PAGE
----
If you decide to pay for TunnelBear, it won’t break the bank. You can snag the Giant plan for $9.99 per month or the Grizzly plan for $59.88 per year. The current average monthly price is about $10.50, so TunnelBear’s price combined with the quality of service makes it a good value. Both the paid plans offer unlimited data and a full set of features.
You can pay for TunnelBear using major credit cards and anonymous BitCoin transactions. You can also pay from the app on the iTunes store. Other VPN services like TorGuard VPN (for iPhone) go even further, accepting prepaid gift cards from other merchants, such as Starbucks and Subway. The next time you receive one of these as a gift, consider putting it towards a VPN instead of a venti mocha.
With either a free or a paid account, you can use up to five devices with a single TunnelBear account. That’s average for VPNs, although NordVPN offers six, CyberGhost gives you seven, and KeepSolid VPN Unlimited (for iPhone) lets you tack on more devices for an incremental charge.
IPVanish VPN (for iPhone), TorGuard, and a few other services offer software for routers. This effectively protects every device on your network while only counting one device (the router) toward your limit of protected devices. TunnelBear doesn’t offer this scheme. In any case, a router-based VPN won’t do you a lick of good when your mobile device is away from the home network.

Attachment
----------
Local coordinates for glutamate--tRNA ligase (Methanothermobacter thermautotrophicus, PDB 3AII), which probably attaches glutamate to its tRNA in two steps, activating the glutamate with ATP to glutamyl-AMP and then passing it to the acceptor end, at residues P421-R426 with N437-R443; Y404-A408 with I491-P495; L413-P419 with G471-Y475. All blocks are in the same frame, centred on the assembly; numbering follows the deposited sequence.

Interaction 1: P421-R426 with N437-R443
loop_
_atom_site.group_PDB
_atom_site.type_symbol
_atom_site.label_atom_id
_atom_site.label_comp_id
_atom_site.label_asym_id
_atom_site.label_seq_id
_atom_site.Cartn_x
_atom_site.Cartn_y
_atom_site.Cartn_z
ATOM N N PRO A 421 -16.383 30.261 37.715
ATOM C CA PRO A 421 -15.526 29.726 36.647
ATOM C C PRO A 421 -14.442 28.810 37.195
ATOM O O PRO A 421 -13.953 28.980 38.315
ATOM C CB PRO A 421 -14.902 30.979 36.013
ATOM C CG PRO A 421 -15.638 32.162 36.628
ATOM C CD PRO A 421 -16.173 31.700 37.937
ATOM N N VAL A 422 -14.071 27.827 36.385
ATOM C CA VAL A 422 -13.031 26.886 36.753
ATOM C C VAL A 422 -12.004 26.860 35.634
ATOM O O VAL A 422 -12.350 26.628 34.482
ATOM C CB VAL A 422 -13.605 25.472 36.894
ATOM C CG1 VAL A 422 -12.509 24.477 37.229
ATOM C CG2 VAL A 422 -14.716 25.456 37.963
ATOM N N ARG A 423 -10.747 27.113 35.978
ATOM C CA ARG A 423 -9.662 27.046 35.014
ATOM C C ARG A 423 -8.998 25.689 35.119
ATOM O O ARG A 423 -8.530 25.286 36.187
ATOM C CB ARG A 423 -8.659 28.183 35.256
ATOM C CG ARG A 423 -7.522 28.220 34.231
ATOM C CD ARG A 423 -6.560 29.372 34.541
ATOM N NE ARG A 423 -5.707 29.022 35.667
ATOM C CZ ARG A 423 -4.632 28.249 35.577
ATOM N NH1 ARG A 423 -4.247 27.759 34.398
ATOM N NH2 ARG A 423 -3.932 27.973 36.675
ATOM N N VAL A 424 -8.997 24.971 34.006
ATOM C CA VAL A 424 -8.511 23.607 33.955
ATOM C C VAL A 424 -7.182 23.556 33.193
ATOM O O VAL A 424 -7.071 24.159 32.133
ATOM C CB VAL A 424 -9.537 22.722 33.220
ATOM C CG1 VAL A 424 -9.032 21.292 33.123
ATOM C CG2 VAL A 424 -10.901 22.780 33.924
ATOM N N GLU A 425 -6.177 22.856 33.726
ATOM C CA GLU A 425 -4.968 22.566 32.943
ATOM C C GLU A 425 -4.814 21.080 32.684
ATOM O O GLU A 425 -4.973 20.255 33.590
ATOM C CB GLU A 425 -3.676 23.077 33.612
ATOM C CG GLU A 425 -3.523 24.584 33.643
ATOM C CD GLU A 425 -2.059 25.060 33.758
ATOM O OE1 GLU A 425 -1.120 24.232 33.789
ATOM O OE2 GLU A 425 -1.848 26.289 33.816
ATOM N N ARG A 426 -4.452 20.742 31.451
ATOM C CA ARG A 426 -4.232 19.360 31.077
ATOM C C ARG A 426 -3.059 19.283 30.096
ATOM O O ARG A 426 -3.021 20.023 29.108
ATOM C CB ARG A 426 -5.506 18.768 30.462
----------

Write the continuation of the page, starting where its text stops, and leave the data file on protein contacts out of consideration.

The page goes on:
Representatives from TunnelBear told us that it offers approximately 1,000 servers at any given time. That’s a good offering, but it’s a far cry from Private Internet Access, which offers well over 3,200 servers in more than 20 locations. With more than 3,400 servers in 59 countries, NordVPN (for iPhone) gives you even more choices. The number of servers matters because you get better performance if the VPN server you’re using isn’t already stuffed to capacity with other subscribers.
As for server locations, TunnelBear offers servers in 20 countries, including Australia, Brazil, Canada, Denmark, France, Germany, Hong Kong, India, Ireland, Italy, Japan, Mexico, the Netherlands, Norway, Singapore, Spain, Sweden, Switzerland, UK, and these United States. It’s a good selection, but it leaves out all of Africa, the Middle East, and places like Russia and Turkey, which have repressive internet access policies. Editors’ Choice winners VPN Unlimited and NordVPN offer more locations. The more locations a VPN company offers, the better performance you’ll have when traveling abroad, since there will be a VPN server close by. Having more server locations to choose from also means more options for spoofing your location.